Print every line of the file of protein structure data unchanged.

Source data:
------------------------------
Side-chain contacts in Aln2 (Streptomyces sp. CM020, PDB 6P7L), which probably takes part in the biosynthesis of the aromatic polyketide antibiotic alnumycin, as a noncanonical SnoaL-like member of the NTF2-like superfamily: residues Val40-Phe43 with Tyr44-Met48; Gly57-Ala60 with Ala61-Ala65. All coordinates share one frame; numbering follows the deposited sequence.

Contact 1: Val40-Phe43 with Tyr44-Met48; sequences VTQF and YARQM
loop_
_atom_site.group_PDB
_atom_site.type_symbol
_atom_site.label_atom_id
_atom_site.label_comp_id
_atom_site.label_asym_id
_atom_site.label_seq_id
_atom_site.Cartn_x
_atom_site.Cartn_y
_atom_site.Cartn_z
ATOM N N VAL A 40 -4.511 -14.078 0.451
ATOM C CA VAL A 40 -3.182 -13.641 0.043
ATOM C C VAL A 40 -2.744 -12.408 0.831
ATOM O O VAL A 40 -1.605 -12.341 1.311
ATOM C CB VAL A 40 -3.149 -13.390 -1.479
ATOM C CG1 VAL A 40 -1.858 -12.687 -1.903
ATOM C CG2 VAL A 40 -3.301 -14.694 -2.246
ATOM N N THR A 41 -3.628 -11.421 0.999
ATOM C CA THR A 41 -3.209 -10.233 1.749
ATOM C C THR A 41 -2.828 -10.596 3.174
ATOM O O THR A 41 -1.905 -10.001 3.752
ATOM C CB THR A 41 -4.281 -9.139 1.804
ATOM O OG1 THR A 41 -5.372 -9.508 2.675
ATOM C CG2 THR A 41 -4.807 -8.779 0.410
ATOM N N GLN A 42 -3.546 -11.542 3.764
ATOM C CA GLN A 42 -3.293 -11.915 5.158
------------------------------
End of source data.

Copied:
Side-chain contacts in Aln2 (Streptomyces sp. CM020, PDB 6P7L), which probably takes part in the biosynthesis of the aromatic polyketide antibiotic alnumycin, as a noncanonical SnoaL-like member of the NTF2-like superfamily: residues Val40-Phe43 with Tyr44-Met48; Gly57-Ala60 with Ala61-Ala65. All coordinates share one frame; numbering follows the deposited sequence.

Contact 1: Val40-Phe43 with Tyr44-Met48; sequences VTQF and YARQM
loop_
_atom_site.group_PDB
_atom_site.type_symbol
_atom_site.label_atom_id
_atom_site.label_comp_id
_atom_site.label_asym_id
_atom_site.label_seq_id
_atom_site.Cartn_x
_atom_site.Cartn_y
_atom_site.Cartn_z
ATOM N N VAL A 40 -4.511 -14.078 0.451
ATOM C CA VAL A 40 -3.182 -13.641 0.043
ATOM C C VAL A 40 -2.744 -12.408 0.831
ATOM O O VAL A 40 -1.605 -12.341 1.311
ATOM C CB VAL A 40 -3.149 -13.390 -1.479
ATOM C CG1 VAL A 40 -1.858 -12.687 -1.903
ATOM C CG2 VAL A 40 -3.301 -14.694 -2.246
ATOM N N THR A 41 -3.628 -11.421 0.999
ATOM C CA THR A 41 -3.209 -10.233 1.749
ATOM C C THR A 41 -2.828 -10.596 3.174
ATOM O O THR A 41 -1.905 -10.001 3.752
ATOM C CB THR A 41 -4.281 -9.139 1.804
ATOM O OG1 THR A 41 -5.372 -9.508 2.675
ATOM C CG2 THR A 41 -4.807 -8.779 0.410
ATOM N N GLN A 42 -3.546 -11.542 3.764
ATOM C CA GLN A 42 -3.293 -11.915 5.158